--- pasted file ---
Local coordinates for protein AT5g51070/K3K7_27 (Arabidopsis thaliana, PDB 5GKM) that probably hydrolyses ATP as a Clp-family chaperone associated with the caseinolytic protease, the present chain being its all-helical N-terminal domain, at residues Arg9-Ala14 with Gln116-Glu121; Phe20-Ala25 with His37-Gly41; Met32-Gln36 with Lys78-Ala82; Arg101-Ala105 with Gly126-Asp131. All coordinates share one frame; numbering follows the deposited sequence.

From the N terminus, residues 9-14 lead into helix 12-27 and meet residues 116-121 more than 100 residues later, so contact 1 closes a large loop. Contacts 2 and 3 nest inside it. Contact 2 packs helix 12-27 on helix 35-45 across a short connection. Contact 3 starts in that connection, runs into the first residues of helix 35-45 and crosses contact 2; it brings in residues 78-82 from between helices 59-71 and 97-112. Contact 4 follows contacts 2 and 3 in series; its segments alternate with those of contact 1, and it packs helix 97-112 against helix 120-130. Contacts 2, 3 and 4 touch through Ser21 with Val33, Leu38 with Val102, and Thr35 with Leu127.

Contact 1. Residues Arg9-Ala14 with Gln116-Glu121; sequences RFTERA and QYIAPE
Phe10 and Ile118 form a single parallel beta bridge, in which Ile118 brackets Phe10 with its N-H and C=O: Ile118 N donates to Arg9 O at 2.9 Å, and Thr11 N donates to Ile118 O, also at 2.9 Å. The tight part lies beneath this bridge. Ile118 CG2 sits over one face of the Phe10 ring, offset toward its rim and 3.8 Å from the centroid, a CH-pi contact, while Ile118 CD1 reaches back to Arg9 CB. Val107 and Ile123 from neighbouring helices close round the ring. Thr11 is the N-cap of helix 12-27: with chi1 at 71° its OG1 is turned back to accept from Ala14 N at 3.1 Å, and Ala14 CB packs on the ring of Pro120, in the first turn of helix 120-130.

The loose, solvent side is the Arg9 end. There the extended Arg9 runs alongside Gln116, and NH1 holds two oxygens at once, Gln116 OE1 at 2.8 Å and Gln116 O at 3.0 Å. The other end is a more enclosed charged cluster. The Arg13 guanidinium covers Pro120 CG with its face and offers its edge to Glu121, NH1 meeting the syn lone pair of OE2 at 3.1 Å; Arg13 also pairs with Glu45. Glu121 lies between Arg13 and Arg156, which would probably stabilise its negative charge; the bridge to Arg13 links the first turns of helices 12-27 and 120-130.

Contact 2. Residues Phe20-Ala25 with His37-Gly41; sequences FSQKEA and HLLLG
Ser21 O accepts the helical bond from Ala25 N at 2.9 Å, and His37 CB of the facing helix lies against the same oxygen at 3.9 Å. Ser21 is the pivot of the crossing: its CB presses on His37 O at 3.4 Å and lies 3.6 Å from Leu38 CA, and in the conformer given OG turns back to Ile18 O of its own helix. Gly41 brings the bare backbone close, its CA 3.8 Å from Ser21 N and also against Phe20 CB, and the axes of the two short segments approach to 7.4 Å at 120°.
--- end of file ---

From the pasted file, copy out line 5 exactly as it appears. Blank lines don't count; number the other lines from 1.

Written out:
The loose, solvent side is the Arg9 end. There the extended Arg9 runs alongside Gln116, and NH1 holds two oxygens at once, Gln116 OE1 at 2.8 Å and Gln116 O at 3.0 Å. The other end is a more enclosed charged cluster. The Arg13 guanidinium covers Pro120 CG with its face and offers its edge to Glu121, NH1 meeting the syn lone pair of OE2 at 3.1 Å; Arg13 also pairs with Glu45. Glu121 lies between Arg13 and Arg156, which would probably stabilise its negative charge; the bridge to Arg13 links the first turns of helices 12-27 and 120-130.